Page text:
JLCA 3.0 - Serialization

Serialization corresponds with the core and native technology that Java provides to save/recover the state of objects. It is used by other Java technologies inherent in J2SE 1.3. Java provides two kinds of Serialization: Basic Serialization (Java managed) and Custom Serialization (User managed). In Java, Serialization could be used by means of interfaces and Serialization is primarily converted to .NET framework through System.Runtime.Serialization API.


Main conversion achieved by JLCA 3.0 corresponding to Serialization is related to the following features: Basic and Custom Serialization, Inheritance Hierarchy, Inner Classes Serialization, transient fields and serialPersistenFields and some JavaDoc tags.


Table 23 and Table 24 show the most relevant details for Serialization conversion. In a summarized manner, they enunciate the Serialization features preserved in converted applications. On the other hand, they suggest the issues that the user should take care while converting applications using Serialization.

Coverage Details

Class / Interface in Package


JLCA 3.0 Coverage




These interfaces support Serialization in Java.


Java’s Serializable classes are converted to System.Runtime.Serialization.ISerializable with an attribute System.SerializableAttribute.

Basic serialization mechanism is converted completely. Custom serialization (using methods writeObject and readObject) is converted by means of the method ISerializable.GetObjectData and a special constructor. This conversion has some restrictions.







Map to System.Runtime.Serialization.SerializationException.









These exceptions were converted to a more general exception (System.Exception).


ObjectOutputStream writes primitive data types and graphs of Java objects to an OutputStream.



Serialization-related behavior is converted through System.Runtime.Serialization.SerializationInfo.

Special methods (defaultWriteObject and defaultReadObject) are converted to a SupportClass using FormatterServices.GetSerializableMembers.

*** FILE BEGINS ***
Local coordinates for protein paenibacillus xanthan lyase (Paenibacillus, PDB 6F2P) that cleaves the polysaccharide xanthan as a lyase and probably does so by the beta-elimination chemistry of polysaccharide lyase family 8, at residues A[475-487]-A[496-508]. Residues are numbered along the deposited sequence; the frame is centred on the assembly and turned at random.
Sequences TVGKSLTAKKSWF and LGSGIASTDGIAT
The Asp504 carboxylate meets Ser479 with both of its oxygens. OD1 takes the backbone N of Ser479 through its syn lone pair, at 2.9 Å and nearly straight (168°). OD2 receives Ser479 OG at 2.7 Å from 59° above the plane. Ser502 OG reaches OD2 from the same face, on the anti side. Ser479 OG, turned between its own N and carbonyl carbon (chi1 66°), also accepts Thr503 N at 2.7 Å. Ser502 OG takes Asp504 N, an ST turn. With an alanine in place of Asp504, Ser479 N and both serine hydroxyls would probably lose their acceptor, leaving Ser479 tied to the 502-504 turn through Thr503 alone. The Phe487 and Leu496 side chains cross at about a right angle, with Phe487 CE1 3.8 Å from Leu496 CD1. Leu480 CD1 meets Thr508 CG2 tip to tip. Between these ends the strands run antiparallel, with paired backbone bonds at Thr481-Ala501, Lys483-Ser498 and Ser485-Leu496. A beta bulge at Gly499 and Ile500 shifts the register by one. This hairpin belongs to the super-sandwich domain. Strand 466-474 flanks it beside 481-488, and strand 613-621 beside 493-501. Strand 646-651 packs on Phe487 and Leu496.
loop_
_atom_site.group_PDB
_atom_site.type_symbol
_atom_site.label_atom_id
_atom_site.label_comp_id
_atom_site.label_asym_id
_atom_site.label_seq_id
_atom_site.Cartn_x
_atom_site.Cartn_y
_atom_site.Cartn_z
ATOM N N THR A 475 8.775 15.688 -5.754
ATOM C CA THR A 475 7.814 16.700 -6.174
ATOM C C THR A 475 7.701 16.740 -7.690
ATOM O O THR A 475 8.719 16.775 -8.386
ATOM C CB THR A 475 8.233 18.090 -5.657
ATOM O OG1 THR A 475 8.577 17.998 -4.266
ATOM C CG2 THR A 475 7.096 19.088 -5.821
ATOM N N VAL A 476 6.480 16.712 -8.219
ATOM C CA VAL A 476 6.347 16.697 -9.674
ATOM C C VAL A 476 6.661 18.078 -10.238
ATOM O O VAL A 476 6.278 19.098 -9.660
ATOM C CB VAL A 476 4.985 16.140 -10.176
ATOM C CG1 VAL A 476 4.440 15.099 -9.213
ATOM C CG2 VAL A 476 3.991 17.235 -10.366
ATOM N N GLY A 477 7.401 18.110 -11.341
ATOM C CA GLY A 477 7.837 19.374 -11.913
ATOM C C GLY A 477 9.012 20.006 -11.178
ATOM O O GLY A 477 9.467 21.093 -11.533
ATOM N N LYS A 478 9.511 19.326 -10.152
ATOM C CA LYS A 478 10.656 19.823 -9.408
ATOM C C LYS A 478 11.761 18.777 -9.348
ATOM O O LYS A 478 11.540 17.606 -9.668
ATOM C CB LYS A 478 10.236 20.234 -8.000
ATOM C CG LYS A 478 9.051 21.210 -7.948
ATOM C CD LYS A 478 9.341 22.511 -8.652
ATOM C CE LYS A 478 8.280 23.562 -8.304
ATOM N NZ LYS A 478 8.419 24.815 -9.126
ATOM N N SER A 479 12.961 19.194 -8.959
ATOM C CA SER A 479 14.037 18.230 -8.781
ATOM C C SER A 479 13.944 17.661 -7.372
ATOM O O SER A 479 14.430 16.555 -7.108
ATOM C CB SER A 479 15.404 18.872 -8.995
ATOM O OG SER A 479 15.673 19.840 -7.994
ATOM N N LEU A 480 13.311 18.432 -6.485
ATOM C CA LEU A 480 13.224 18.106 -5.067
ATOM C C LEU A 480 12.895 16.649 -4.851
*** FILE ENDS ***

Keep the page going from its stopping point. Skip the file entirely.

Table 23: Serialization Conversion Coverage – Package




Custom Serialization

Conversion of methods writeObject and readObject has conflicts with some source code patterns. Full conversion is achieved when the code -to serialize and deserialize- resides totally in these methods and it is not inside flow of control structures.

In general, conversion of serialization code inside flow-control structures –like loops, ifs or switches- will raise runtime exceptions because a same key is being used to serialize/deserialize two different values.

.NET Framework Serialization requires a unique key for the data. A workaround could require assigning a unique key for each value written/read.

Further, conversion of methods writeObject and readObject calling routines behind the serialization will raise compilation errors. A workaround could require adapting the code-behind routines to receive/use the respective SerializationInfo and assign unique –but synchronized- keys for the values written/read.


Conversion for Externalizable classes with custom serialization (using methods writeExternal and readExternal) is carried-out in the same manner as the Serializable classes. But defining a custom stream serialization format -as Externalization does- is not converted.

A workaround could require reviewing the hierarchies of Externalizable classes and consider add/remove attributes depending on the metadata required for each member of the hierarchy.

General Issues And Repository Convertion

Serialization Conversion is carried-out to .NET Framework Serialization. As in Java, .NET Framework serialize and deserialize objects use an own format. So, an object serialized in Java could not be deserialized in .NET framework because .NET Framework does not know how deal with Java’s format. The best conversion is achieved when the conversion includes both applications which serializes and deserializes the information, and when the objects’ repository is not to be converted.

If not, a workaround could require converting the objects repository, separately. This conversion process could be performed with a Java program reading the Java objects and writing them to an intermediate repository (with an intermediate format, if .NET Framework’s format is unknown). After which, a C# program could read this intermediate repository and write them in the .NET Framework’s objects repository using the converted application.

Serial Persistent Fields

Supported case is related when the array variable “serialPersistentFields” is declared and initialized at the same time and the initialization does not invoke/use methods or fields. After conversion, the array variable could be commented.

A workaround could require add/remove an attribute System.NonSerializedAttribute to fields not referenced by the array variable serialPersistentFields.

Table 24: Serialization Conversion Issues